You touched on the banks, and I think the banks are just so timely to talk about. And we don’t have to go into the weeds as far as what happened with the banks, but I think everyone’s worry now is, well, something unprecedented has happened as far as FDIC coverage goes and everything like that. But more of my question is, is you’ve got this new look on the banks from a regulation perspective, and I believe, I think that there’ll be a tightening on the banks as far as how they are able to give out dollars. And so does that start to push us into maybe what the Fed is looking for in a different way to start to push us into this recessionary type of environment?  
Andrew Opdyke:Yeah. Honestly, what happened with the banks, and let’s just step back real quick because this is, I know for a lot of people, they remember the financial crisis, they remember the housing crisis, they remembered the banking issues that surrounded that. And back then we had things, for example, with mortgages where people stopped paying their mortgage and some of those mortgage loans defaulted. This is not anything like that. What happened here essentially is US treasuries, which are supposed to be the safest asset in the world, the government will pay their debts, there’s a liquid market, they got hit. Banks got hit from holding these assets in an environment where interest rates went up.  
 Now, I’m not going to dive too deep on that. I will say real quickly that I think the issues with Silicon Valley Bank, First Republic, some of those, it kind of ties into that discussion we had on goods versus services. That Silicon Valley Bank, for example, was very tied in with a lot of new business, IPOed companies, that really boomed during COVID when everybody said, “Hey, the world has changed. You need to get in in these new world companies.” Silicon Valley Bank, being at the hub of entrepreneurship, got really engaged in that. And when it turned out we liked going on vacations, we liked going to the restaurants, when the world started turning back, they got caught out.  
 But as you mentioned, the regulatory side of this and the concern, if you’re a small and regional bank, here’s the thing. Most people, I would assume in your area, I’ll tell you for sure, in Chicago, most people had not heard of Silicon Valley Bank before any of this started. They didn’t bank with them. Silicon Valley Bank doesn’t have representation out here. They’re more of a West Coast bank. There was a lot of things where people were like, “I have no idea who these groups are. I have no idea how to evaluate what’s on the balance sheet of my local banks. Are they in a similar situation?” So banks started to tighten up. They started to hold a little bit more capital. They started to slow down on some of the lending.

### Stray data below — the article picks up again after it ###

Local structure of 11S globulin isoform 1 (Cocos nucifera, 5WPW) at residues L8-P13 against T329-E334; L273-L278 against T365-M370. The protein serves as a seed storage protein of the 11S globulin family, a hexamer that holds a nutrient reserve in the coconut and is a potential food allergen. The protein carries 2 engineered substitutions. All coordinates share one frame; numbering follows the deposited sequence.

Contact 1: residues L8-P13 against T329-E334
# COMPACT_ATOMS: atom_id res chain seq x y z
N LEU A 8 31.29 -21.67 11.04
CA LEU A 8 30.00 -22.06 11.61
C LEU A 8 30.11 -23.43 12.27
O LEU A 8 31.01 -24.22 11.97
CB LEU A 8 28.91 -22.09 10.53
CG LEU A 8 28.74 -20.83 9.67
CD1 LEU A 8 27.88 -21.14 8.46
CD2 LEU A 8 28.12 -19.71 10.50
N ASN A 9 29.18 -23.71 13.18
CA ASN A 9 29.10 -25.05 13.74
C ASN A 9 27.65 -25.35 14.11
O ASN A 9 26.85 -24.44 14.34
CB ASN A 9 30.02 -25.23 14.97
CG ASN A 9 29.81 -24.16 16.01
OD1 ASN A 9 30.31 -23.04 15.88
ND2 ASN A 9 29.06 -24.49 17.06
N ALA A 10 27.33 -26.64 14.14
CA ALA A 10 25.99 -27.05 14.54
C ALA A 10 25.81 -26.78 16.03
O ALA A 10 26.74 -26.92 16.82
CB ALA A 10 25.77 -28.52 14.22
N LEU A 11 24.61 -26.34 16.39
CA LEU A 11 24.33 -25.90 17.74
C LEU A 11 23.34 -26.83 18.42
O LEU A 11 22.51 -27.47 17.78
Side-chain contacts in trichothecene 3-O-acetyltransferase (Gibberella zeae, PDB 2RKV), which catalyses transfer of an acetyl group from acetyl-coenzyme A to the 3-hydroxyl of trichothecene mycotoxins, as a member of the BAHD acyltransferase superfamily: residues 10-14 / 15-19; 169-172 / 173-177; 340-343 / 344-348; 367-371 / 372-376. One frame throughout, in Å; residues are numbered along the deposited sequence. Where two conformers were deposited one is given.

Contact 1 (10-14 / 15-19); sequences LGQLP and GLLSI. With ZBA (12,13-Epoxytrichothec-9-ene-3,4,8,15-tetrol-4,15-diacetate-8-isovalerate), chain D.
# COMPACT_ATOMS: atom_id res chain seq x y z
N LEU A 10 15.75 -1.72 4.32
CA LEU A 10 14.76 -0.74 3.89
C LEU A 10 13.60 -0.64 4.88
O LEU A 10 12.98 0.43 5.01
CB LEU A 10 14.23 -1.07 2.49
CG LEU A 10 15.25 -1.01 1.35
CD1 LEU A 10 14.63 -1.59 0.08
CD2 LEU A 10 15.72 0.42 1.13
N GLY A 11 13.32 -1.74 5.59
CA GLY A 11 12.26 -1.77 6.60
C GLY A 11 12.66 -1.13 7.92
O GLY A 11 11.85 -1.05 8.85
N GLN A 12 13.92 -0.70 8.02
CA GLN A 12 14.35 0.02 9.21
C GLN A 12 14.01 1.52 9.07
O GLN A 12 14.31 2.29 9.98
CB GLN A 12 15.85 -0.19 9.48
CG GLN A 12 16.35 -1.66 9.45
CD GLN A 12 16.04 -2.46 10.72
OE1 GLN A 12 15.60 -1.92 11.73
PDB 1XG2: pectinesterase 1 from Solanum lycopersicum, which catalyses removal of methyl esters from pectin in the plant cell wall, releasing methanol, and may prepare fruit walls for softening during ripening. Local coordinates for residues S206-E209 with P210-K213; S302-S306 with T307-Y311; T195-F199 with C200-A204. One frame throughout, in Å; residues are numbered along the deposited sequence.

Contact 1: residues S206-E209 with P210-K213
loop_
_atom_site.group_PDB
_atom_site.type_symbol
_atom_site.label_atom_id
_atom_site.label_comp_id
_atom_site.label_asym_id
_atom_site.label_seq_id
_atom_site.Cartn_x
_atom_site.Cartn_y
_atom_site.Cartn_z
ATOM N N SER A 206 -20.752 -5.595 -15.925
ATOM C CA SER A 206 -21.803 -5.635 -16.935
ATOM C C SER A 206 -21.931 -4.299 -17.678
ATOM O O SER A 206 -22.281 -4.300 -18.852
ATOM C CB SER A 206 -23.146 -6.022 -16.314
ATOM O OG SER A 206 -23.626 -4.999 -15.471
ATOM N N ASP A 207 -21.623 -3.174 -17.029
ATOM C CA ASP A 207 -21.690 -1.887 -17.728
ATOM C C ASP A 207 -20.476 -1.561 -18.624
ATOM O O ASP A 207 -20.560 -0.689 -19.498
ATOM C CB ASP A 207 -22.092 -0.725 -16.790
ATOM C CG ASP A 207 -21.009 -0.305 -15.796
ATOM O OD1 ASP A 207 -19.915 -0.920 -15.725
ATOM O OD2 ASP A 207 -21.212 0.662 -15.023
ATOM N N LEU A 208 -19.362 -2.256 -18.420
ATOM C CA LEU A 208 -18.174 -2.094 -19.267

Essentially what the banks did is they kind of made another, I would argue it’s the equivalent of another rate hike from the Fed. I think that a slowdown in lending activity from the banks, which we’ve seen, and because these are small and mid-size banks, it’s particularly hitting small and mid-size companies. The big S&P 500 companies, a lot of these publicly traded companies are working with these major JP Morgan, Bank of America, Wells Fargo, the major banks who are less impacted by this. But yeah, it is kind of pushing towards further tightening.  
 And here’s the way I would think about it is that when you see a slowdown in lending, when interest rates go higher, it’s more expensive to borrow and buy a house. And what would you expect to see? Fewer home purchases. What are we seeing? We’re seeing a slowdown on the housing side. When there is a higher cost as a business to borrow and invest in people, products, projects, technology, you see a slowdown. So the slowdown we’re seeing economically, it’s not a collapse of activity, it’s not that consumers don’t want to purchase anymore, it’s that it’s become more difficult to buy that technology that keeps the output growth continuing and you start to see it stalling out. It’s not a precipitous decline. It’s a bit of a stalling out. And this will contribute to it.  
 I wouldn’t spend, just to tell people, I wouldn’t be overly concerned on what we saw from the banking front. I do not think that this is going to be another financial crisis. I think it is largely contained, but it has knock-on effects, and that’s what we’re going to be witnessing here over the next 3, 4, 5, 6 months. How much do banks pull back? How does this affect the Fed’s path forward? And ultimately, what does that do for US growth?  
Radon Stancil:Yeah, good. Yeah, we appreciate hearing your perspective on that. So let’s talk about another topic that’s obviously picked up some steam. I know in the past, and I can’t remember exactly what, but a few years back, the whole idea of the US dollar not being the reserve currency of the world kind of was a big topic. And then it died down and we didn’t really talk about it anymore, but now it’s kind of coming back in this conversation. Can you give us, for our folks that are listening, kind of give us maybe what the conversation is being had and then how your interpretation of that conversation about that.  
Andrew Opdyke:Yeah, so the US dollar has been for really about the last 200 years, the most important currency in the world. It is the currency in which international transactions take place. It’s the currency that other countries want to hold. They need it for trade. They want to have it to protect their own balance sheet. The reserve currency status, which in the past it’s been other countries, it’s been the UK if you go back 200, 300 years, it’s been China, it’s been other nations. Essentially, whoever has the most stable, most important currency in the world has a net benefit as a nation. There’s more demand for their debt. It keeps our interest rates lower. They have an easier ability to transact on an international scale. You have power. And so this reserve currency status, which is a major benefit to a nation, anytime that somebody has a reason to think that’s at risk, it makes headlines. And it’s a cycle that’s gone through every few years. We hear a new argument on why the US dollar is going to lose its reserve status.